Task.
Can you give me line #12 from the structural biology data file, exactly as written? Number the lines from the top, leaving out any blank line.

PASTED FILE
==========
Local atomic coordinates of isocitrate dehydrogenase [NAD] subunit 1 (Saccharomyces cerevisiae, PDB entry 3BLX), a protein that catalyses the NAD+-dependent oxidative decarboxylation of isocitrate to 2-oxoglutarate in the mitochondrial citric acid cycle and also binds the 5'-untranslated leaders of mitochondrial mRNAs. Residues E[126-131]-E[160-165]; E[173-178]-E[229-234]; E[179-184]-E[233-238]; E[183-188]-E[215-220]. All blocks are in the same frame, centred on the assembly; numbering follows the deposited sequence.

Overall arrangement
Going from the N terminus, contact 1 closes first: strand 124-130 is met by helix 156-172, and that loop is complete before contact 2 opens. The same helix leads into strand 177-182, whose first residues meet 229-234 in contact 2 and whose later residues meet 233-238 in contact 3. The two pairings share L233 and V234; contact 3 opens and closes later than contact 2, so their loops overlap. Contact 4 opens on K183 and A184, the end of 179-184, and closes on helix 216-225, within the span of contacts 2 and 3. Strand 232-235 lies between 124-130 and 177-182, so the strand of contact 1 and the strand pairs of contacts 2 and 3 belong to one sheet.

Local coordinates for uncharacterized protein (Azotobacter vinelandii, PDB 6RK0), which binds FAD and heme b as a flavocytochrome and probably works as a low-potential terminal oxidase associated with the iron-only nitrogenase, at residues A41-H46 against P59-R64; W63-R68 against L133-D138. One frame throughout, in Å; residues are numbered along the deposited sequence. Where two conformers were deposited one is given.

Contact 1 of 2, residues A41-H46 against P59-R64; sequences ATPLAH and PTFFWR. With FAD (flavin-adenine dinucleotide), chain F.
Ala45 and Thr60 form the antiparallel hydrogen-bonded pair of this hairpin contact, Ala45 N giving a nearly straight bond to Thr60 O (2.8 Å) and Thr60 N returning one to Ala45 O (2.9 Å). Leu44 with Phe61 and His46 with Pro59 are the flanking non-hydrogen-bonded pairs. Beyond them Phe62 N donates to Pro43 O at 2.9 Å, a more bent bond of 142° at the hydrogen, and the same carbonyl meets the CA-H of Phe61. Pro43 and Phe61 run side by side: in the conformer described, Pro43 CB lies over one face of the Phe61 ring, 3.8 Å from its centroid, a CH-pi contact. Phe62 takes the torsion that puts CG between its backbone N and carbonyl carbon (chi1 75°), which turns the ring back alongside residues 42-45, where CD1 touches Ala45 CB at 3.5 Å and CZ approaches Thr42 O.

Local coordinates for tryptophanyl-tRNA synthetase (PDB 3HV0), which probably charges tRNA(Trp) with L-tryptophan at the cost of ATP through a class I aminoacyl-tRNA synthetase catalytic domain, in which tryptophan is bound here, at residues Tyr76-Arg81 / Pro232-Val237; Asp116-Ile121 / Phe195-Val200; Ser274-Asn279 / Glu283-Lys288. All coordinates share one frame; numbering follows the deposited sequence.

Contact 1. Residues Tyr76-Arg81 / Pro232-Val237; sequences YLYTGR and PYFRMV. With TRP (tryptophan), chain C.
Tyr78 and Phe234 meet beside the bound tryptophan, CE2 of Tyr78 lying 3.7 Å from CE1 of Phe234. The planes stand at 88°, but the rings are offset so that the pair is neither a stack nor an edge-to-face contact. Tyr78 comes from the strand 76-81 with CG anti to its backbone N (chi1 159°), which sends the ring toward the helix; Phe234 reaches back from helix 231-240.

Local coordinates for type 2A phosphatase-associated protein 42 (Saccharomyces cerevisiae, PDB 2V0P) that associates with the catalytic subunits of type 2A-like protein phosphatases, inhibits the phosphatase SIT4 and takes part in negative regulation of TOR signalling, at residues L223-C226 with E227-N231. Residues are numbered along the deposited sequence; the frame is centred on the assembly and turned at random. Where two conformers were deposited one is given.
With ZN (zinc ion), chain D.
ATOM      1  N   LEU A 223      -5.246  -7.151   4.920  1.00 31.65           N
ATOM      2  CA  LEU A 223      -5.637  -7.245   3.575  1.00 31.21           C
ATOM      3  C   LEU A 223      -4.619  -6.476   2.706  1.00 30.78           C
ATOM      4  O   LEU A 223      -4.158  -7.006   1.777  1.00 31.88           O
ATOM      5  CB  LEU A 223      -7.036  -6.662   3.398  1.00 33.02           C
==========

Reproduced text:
ATOM      1  N   LEU A 223      -5.246  -7.151   4.920  1.00 31.65           N